The internees were told they were being put into the camps for their own protection. While there may have been a small bit of truth in this, the question came up time and time again; "Why are the guns on the towers pointed in, not out."
The loss of freedom for many was humiliating and devastating to many. Fred Hoshiyama said that he became so depressed that he began thinking that perhaps he really had done something wrong... just by being Japanese-American. It must have been worse for many others, as Fred is one of the most upbeat positive people I have ever met. This feeling of depression became a kind of catalyst to help others in the camps by helping start hundreds of programs."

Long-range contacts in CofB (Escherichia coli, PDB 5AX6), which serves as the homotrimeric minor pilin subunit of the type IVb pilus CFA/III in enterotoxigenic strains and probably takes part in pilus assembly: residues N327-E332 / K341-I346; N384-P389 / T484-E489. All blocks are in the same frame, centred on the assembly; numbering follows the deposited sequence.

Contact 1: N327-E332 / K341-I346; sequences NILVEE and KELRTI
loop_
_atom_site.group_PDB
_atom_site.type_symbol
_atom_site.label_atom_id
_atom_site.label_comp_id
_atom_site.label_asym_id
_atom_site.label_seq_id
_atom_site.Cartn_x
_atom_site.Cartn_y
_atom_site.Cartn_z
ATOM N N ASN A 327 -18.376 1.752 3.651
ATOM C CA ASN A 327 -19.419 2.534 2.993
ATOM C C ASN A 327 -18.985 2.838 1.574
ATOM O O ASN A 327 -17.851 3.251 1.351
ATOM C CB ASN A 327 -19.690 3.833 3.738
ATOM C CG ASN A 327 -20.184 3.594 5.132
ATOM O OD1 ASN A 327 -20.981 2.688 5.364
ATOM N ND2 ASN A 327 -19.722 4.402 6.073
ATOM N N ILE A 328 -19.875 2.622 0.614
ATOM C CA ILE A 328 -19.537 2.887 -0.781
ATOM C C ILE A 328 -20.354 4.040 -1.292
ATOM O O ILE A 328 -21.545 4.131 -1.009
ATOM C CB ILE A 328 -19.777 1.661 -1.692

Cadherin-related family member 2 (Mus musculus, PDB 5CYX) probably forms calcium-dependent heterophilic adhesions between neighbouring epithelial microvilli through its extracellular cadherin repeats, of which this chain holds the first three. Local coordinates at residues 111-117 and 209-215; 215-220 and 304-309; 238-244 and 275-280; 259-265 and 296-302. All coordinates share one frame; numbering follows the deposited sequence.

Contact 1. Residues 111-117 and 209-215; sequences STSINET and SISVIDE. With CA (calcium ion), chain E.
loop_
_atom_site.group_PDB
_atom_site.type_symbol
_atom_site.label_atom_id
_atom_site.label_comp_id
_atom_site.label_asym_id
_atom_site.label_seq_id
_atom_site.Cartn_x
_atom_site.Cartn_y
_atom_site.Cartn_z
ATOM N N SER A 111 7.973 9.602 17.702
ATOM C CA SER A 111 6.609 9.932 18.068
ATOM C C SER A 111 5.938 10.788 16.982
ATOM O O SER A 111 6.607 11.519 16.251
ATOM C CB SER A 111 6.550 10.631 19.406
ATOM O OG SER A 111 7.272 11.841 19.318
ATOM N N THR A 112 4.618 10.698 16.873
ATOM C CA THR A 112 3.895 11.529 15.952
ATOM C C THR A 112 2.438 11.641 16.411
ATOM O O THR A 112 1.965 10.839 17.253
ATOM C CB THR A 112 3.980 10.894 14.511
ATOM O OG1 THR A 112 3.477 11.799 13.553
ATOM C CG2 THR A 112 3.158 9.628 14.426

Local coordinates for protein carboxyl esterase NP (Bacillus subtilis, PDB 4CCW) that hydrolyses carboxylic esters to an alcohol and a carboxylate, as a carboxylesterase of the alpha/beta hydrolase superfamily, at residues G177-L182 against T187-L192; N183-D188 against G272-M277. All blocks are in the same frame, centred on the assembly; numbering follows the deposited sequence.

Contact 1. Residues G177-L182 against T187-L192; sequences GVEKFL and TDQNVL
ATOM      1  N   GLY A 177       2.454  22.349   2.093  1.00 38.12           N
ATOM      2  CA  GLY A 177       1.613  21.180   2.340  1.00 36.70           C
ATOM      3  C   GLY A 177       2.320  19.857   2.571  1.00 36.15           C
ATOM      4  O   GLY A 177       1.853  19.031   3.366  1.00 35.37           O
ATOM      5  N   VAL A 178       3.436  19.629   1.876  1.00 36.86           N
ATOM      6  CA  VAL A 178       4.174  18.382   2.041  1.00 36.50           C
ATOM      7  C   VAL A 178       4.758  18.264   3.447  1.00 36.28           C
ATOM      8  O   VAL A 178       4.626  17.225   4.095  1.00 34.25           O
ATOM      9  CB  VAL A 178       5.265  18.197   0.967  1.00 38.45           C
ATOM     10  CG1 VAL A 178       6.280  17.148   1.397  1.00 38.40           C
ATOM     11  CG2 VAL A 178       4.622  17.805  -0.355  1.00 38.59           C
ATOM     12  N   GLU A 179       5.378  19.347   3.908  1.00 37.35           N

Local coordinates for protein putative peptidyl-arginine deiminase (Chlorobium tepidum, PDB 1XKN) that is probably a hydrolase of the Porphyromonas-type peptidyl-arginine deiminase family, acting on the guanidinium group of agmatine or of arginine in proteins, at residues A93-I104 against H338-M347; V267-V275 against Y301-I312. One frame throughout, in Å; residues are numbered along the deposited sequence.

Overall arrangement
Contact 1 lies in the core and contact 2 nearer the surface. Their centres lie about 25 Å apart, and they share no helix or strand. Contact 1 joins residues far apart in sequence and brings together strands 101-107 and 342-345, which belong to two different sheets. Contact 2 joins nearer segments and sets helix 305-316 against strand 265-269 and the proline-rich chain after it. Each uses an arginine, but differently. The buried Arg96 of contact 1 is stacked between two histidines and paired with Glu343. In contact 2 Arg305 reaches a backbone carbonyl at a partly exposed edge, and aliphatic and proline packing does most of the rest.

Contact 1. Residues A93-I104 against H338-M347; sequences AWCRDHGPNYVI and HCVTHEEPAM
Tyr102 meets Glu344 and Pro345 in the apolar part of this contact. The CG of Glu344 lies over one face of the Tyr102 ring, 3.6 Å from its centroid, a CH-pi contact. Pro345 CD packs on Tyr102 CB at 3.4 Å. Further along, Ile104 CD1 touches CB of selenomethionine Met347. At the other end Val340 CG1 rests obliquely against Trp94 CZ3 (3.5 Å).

Some of the guards sympathized with the internees, and actually weeped. Others thought of the Japanese-Americans as "the enemy," and were hostile. Several internees were shot and killed for getting too close to the fence. Many soldiers fighting overseas were enraged by what was happening in the camps, and wrote letters to the gov't asking "Why the freedoms they were fighting and dying for were denied to their fellow Americans?" Policies were changed and relaxed a bit as the war progressed, and Japanese-Americans could apply to live in work in other parts of the U.S., so long as it wasn't the west coast.
Above: Families that moved out of the camps would often visit relatives when they could.